Wide Receiver: Mike Williams (Los Angeles Chargers)

Tyrell Williams’ departure from the Chargers left the second wide receiver hole behind Keenan Allen open. Melvin Gordon’s holdout also means quarterback Phillip Rivers could be looking to pass more.

Tight End: TJ Hockenson (Detroit Lions)

This should not be a position you wait until later rounds to draft, but if you do find yourself in a sticky situation, look for rookie TJ Hockenson. In college, Hockenson was the do-it-all man for the Iowa Hawkeyes, but he will make his money in goal line situations for the Lions. Hockenson’s 6-foot-5 frame will help him make one-on-one fade catches in the endzone.

FLEX: Brandin Cooks (Los Angeles Rams)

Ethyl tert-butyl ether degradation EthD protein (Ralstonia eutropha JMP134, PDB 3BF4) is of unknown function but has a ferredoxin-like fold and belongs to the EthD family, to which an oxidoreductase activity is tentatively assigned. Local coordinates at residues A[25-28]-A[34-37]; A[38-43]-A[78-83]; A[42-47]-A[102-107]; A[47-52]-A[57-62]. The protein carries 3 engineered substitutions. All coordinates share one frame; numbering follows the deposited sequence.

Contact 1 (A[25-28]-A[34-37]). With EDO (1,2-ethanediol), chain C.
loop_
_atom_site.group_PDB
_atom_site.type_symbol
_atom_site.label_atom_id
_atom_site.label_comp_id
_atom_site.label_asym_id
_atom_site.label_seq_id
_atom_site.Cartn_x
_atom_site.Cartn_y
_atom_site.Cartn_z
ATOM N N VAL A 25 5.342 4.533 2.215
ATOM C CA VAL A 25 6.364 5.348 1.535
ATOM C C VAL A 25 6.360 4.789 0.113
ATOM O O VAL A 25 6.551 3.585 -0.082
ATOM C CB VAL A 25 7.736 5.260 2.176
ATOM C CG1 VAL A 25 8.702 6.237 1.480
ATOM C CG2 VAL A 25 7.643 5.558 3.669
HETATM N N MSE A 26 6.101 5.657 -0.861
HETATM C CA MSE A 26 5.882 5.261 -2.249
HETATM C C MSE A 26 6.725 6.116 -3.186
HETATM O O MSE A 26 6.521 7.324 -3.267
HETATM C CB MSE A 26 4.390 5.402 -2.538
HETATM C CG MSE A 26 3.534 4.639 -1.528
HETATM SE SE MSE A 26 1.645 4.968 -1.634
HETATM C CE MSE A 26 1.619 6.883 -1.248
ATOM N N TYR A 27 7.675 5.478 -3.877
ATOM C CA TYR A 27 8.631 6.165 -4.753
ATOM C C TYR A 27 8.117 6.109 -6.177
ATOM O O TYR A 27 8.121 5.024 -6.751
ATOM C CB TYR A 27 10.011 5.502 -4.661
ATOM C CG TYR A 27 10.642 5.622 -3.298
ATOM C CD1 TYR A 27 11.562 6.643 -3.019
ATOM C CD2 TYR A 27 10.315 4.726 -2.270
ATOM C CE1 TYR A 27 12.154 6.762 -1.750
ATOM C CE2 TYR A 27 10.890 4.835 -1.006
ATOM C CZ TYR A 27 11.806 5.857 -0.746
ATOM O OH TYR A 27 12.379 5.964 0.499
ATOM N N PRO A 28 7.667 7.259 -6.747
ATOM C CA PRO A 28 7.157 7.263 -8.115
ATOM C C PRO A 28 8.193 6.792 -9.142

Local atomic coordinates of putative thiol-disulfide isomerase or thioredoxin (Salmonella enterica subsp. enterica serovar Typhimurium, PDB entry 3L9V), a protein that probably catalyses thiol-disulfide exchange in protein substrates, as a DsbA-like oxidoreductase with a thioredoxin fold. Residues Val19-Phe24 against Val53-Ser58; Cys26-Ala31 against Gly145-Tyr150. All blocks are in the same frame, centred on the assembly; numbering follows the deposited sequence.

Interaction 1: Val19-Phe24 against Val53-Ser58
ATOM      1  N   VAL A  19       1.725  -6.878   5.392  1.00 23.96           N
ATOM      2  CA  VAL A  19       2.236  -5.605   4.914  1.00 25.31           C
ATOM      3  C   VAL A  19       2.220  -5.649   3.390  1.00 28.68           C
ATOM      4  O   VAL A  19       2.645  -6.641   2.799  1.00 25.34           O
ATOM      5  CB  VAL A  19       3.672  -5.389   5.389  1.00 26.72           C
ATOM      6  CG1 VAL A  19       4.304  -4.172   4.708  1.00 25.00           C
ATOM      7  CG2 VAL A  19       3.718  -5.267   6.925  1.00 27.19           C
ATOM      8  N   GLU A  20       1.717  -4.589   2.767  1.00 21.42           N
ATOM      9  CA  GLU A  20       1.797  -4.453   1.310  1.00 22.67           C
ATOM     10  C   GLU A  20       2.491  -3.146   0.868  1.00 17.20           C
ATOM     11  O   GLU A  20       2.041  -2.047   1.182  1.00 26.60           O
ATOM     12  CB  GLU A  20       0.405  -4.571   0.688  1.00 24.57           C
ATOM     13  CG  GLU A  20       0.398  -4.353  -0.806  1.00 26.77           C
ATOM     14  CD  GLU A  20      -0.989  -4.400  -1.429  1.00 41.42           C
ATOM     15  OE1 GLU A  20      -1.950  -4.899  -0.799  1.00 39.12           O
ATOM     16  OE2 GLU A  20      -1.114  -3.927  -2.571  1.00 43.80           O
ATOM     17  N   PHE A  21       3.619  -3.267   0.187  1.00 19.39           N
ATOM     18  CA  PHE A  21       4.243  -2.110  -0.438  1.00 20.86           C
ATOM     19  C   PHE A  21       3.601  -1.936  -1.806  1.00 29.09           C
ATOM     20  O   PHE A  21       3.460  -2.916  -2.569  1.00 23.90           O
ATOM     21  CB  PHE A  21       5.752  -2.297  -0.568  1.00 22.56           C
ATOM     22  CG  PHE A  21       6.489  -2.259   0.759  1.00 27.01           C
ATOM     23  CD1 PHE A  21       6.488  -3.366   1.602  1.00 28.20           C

Cooks is an explosive receiver in Ram’s head coach Sean McVay’s offense. Any given week, he has the ability to be your top-producing wide receiver but because of the depth at his position, he’ll probably fit well as a flex player if you can get him.

Defense/Special Teams: Washington Redskins

A middling defense last year, the Redskins upgraded by drafting first-rounder Montez Sweat from Mississippi State and signing Landon Collins, an all-pro player formerly of the New York Giants. The interior line has the potential to be a top five unit in the NFL. Getting the Redskins defense provides an excellent fail-safe for when your primary defense is stuck with a bad matchup.

Kicker: Austin Seibert (Cleveland Browns)

The Browns offense is going to be lethal. Conversely, Austin Seibert will be kicking a lot of field goals and extra points. He is a rookie, which is always a cause for concern but he gave a strong showing in the preseason and kicked in big situations while in college at Oklahoma, so Seibert should be just fine under the spotlight.